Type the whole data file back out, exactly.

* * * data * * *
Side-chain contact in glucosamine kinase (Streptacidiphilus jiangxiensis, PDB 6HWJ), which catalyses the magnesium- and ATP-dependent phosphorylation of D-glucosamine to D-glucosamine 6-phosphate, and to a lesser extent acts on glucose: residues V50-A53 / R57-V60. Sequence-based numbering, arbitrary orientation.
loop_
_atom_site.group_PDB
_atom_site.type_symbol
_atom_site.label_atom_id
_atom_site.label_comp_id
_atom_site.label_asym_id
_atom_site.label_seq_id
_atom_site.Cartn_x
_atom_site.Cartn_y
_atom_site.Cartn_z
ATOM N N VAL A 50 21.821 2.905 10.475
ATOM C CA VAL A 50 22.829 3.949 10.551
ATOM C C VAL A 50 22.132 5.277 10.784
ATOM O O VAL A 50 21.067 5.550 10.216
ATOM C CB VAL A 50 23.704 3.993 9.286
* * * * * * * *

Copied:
Side-chain contact in glucosamine kinase (Streptacidiphilus jiangxiensis, PDB 6HWJ), which catalyses the magnesium- and ATP-dependent phosphorylation of D-glucosamine to D-glucosamine 6-phosphate, and to a lesser extent acts on glucose: residues V50-A53 / R57-V60. Sequence-based numbering, arbitrary orientation.
loop_
_atom_site.group_PDB
_atom_site.type_symbol
_atom_site.label_atom_id
_atom_site.label_comp_id
_atom_site.label_asym_id
_atom_site.label_seq_id
_atom_site.Cartn_x
_atom_site.Cartn_y
_atom_site.Cartn_z
ATOM N N VAL A 50 21.821 2.905 10.475
ATOM C CA VAL A 50 22.829 3.949 10.551
ATOM C C VAL A 50 22.132 5.277 10.784
ATOM O O VAL A 50 21.067 5.550 10.216
ATOM C CB VAL A 50 23.704 3.993 9.286